Transports of delight around Budapest


  • Zsófia Nagy

17/08/2022 1.17pm

Travelling by public transport in Budapest is not always a pleasure. Riding the 4/6 tram through the city in rush hour is completely different to gazing at the Danube through the window of tram 2 on a spring Saturday afternoon. But Budapest offers much more than its Soviet-era metro and trolleybuses. The city has a funicular, a chairlift and a cogwheel railway, even trains staffed by children. Here we pick out our favourite unusual conveyances.

Photo: Balkányi László - We Love Budapest

Children’s Railway


1021 Budapest, Hűvösvölgy

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Many cities have a funicular, some have a chairlift. Few have a Children’s Railway. A hangover from the Soviet era when this was the Pioneer Railway, this unique Budapest attraction is staffed by youngsters in proud uniforms, the engines themselves driven by grown-ups. Stations offer various attractions around them, with hikes and views aplenty, and you can change over onto or from the Cogwheel Railway (see below) at Széchenyi-hegy.

Photo: Juhász Norbert - We Love Budapest

Cogwheel Railway


1125 Budapest, Szilágyi Erzsébet fasor 16.

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Officially part of the main transport network as tram 60, and therefore accessible with standard tickets and passes, the fire-red Cogwheel Railway sets off from Városmajor to scale the hills of Buda. Around the stops, you take in the pretty villas of Svábhegy, hiking trails and wonderful views. The Cogwheel Railway also connects with the Children’s Railway (see above) at Széchenyi-hegy.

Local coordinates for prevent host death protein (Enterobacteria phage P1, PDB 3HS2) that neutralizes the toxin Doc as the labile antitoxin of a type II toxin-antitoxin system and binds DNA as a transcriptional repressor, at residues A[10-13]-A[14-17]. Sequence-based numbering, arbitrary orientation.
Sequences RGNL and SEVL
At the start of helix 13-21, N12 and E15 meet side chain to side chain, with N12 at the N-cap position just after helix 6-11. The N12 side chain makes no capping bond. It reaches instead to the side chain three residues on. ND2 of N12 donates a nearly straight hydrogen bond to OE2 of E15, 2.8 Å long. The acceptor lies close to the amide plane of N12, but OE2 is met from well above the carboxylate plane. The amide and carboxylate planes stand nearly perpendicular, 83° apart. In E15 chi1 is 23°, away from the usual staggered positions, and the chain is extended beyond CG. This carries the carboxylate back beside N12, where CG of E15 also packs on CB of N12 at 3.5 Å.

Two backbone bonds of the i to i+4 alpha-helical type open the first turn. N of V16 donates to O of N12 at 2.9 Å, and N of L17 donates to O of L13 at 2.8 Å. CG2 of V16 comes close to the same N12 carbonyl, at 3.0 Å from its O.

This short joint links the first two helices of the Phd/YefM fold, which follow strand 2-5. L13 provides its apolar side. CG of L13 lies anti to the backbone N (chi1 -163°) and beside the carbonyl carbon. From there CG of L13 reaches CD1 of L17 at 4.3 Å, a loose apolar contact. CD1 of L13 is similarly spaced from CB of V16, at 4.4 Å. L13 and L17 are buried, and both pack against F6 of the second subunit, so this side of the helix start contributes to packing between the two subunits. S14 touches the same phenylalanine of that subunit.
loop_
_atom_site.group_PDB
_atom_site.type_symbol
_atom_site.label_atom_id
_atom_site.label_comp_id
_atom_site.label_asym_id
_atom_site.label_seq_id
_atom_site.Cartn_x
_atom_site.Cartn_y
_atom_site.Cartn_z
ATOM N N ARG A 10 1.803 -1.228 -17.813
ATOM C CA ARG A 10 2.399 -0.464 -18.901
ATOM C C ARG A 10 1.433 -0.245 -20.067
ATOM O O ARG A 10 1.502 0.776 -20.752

Photo: Juhász Norbert - We Love Budapest



1013 Budapest, Clark Ádám tér

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At Clark Ádám tér, the funicular, comprised of two newly renovated carriages, Margit and Gellért, glides up Castle Hill in vintage style as a wonderful panorama spreads out below. It’s a short ride but worth it, as you step out to the see the former royal palace straight ahead of you, and other historic sights of Buda close at hand.

Photo: Polyák Attila - We Love Budapest

Hot air balloon


1146 Budapest, Városliget


A fairly recent innovation, a hot air balloon has been set up in City Park, tethered to the small hillock of Mimóza Hill. Passengers are taken up to a height of 150 metres, from where the whole of Budapest spreads out below. In operation until New Year’s Eve, the venture echoes an actual hot air balloon that whisked up revellers during the Hungarian Millennial celebrations of 1896.

Photo: Juhász Norbert - We Love Budapest

Millennium Underground


1051 Budapest, Vörösmarty tér

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The first underground transport in continental Europe follows Andrássy út up to Heroes’ Square and City Park. It retains its historic look, a heritage line that’s also part of the main metro network. Referred to by Hungarians as the Millennium Underground, as opposed to the other three metro lines built after the war, the yellow line starts at Vörösmarty tér then calls at Deák Ferenc tér, where an Underground Railway Museum currently hosts an exhibition presenting all the weird and wonderful objects left behind by passengers. Note that because of long-term works taking place, the yellow M1 line at Deák tér can now only be accessed from outside the main doors of the Kempinski Hotel, even when changing lines with the red M3 line.

Photo: Kőrösi Tamás - We Love Budapest

Zugliget Chairlift


1121 Budapest, Zugligeti út 97

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Two-person gondolas glide up János Hill in 15 minutes, as romantic a journey as anyone can take in Budapest. The chairlift recently celebrated its 50th anniversary, meaning it’s being overhauled bit by bit. See here for a full schedule of which days it will be closed to the public this summer. Accessible by bus 291 from Széll Kálmán tér.

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